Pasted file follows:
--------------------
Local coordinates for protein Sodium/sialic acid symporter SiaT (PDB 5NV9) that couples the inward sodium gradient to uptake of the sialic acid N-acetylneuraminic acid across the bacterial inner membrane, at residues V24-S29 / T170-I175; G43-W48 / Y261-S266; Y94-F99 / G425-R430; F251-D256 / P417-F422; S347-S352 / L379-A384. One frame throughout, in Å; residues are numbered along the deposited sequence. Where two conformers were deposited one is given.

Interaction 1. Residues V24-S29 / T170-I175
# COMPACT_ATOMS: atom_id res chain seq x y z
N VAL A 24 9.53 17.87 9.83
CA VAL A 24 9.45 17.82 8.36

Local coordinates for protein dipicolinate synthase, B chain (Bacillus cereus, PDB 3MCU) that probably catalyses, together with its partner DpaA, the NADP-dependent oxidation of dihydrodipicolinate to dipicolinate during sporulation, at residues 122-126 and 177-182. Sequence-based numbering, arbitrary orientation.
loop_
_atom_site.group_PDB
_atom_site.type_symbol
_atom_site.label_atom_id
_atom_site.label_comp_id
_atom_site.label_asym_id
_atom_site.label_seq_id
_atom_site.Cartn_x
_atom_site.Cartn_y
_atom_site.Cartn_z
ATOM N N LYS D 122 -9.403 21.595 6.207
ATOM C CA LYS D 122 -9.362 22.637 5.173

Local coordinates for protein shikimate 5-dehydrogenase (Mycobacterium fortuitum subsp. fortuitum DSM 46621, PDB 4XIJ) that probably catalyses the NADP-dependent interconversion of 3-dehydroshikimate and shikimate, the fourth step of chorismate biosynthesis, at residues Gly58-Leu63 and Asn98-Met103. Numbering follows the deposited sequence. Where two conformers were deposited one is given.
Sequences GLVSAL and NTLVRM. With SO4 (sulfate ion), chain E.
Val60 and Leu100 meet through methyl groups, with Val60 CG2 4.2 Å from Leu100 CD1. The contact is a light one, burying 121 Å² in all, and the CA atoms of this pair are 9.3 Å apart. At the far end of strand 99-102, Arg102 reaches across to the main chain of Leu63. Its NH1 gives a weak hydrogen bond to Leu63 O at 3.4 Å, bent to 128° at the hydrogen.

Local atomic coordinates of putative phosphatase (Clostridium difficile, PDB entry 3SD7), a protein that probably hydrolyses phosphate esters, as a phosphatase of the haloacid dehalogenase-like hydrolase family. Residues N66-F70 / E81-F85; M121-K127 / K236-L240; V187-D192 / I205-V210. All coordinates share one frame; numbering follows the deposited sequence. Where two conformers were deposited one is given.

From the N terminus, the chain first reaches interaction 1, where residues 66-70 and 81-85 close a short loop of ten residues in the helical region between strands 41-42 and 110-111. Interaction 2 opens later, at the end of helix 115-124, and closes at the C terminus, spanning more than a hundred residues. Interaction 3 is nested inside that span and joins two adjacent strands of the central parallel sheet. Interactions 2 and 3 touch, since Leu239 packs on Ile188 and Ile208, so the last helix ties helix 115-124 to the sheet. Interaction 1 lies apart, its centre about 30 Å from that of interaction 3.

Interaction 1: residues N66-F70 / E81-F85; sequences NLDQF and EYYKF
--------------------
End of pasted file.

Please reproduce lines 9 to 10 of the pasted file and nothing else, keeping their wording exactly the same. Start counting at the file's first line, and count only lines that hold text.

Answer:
_atom_site.type_symbol
_atom_site.label_atom_id